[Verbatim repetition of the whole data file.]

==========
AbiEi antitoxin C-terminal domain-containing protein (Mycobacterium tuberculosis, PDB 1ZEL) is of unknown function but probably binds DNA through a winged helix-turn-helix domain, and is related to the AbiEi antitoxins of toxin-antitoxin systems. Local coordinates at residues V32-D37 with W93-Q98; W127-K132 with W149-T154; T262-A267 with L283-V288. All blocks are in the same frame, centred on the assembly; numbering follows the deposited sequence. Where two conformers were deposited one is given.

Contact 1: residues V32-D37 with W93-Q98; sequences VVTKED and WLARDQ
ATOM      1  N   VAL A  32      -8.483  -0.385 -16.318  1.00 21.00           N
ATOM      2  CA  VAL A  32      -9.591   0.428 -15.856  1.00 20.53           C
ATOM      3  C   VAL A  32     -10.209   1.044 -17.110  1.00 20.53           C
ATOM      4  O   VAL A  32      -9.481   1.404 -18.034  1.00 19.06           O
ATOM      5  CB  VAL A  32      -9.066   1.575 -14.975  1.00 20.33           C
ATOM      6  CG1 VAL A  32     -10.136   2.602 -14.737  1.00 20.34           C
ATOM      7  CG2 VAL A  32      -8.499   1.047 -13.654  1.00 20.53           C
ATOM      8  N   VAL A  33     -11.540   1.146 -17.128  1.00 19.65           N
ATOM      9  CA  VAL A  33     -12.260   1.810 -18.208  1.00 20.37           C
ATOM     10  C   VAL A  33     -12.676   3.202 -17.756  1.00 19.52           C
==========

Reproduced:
AbiEi antitoxin C-terminal domain-containing protein (Mycobacterium tuberculosis, PDB 1ZEL) is of unknown function but probably binds DNA through a winged helix-turn-helix domain, and is related to the AbiEi antitoxins of toxin-antitoxin systems. Local coordinates at residues V32-D37 with W93-Q98; W127-K132 with W149-T154; T262-A267 with L283-V288. All blocks are in the same frame, centred on the assembly; numbering follows the deposited sequence. Where two conformers were deposited one is given.

Contact 1: residues V32-D37 with W93-Q98; sequences VVTKED and WLARDQ
ATOM      1  N   VAL A  32      -8.483  -0.385 -16.318  1.00 21.00           N
ATOM      2  CA  VAL A  32      -9.591   0.428 -15.856  1.00 20.53           C
ATOM      3  C   VAL A  32     -10.209   1.044 -17.110  1.00 20.53           C
ATOM      4  O   VAL A  32      -9.481   1.404 -18.034  1.00 19.06           O
ATOM      5  CB  VAL A  32      -9.066   1.575 -14.975  1.00 20.33           C
ATOM      6  CG1 VAL A  32     -10.136   2.602 -14.737  1.00 20.34           C
ATOM      7  CG2 VAL A  32      -8.499   1.047 -13.654  1.00 20.53           C
ATOM      8  N   VAL A  33     -11.540   1.146 -17.128  1.00 19.65           N
ATOM      9  CA  VAL A  33     -12.260   1.810 -18.208  1.00 20.37           C
ATOM     10  C   VAL A  33     -12.676   3.202 -17.756  1.00 19.52           C